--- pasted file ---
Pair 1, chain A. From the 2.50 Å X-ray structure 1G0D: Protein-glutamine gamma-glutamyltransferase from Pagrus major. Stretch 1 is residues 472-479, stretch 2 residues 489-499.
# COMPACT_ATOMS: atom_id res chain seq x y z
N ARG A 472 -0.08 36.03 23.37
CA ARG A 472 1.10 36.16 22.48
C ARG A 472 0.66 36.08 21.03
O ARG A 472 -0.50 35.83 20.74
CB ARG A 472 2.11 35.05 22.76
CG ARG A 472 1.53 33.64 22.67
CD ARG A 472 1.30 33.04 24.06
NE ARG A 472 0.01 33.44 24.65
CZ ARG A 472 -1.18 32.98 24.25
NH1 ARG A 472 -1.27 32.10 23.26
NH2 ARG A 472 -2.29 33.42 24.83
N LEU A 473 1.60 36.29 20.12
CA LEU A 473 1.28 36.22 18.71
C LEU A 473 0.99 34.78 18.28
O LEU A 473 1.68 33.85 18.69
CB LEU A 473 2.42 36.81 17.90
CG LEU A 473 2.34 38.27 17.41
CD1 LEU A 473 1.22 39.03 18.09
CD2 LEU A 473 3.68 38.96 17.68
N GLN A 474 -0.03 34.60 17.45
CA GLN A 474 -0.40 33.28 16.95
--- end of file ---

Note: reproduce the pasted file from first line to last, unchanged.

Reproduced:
Pair 1, chain A. From the 2.50 Å X-ray structure 1G0D: Protein-glutamine gamma-glutamyltransferase from Pagrus major. Stretch 1 is residues 472-479, stretch 2 residues 489-499.
# COMPACT_ATOMS: atom_id res chain seq x y z
N ARG A 472 -0.08 36.03 23.37
CA ARG A 472 1.10 36.16 22.48
C ARG A 472 0.66 36.08 21.03
O ARG A 472 -0.50 35.83 20.74
CB ARG A 472 2.11 35.05 22.76
CG ARG A 472 1.53 33.64 22.67
CD ARG A 472 1.30 33.04 24.06
NE ARG A 472 0.01 33.44 24.65
CZ ARG A 472 -1.18 32.98 24.25
NH1 ARG A 472 -1.27 32.10 23.26
NH2 ARG A 472 -2.29 33.42 24.83
N LEU A 473 1.60 36.29 20.12
CA LEU A 473 1.28 36.22 18.71
C LEU A 473 0.99 34.78 18.28
O LEU A 473 1.68 33.85 18.69
CB LEU A 473 2.42 36.81 17.90
CG LEU A 473 2.34 38.27 17.41
CD1 LEU A 473 1.22 39.03 18.09
CD2 LEU A 473 3.68 38.96 17.68
N GLN A 474 -0.03 34.60 17.45
CA GLN A 474 -0.40 33.28 16.95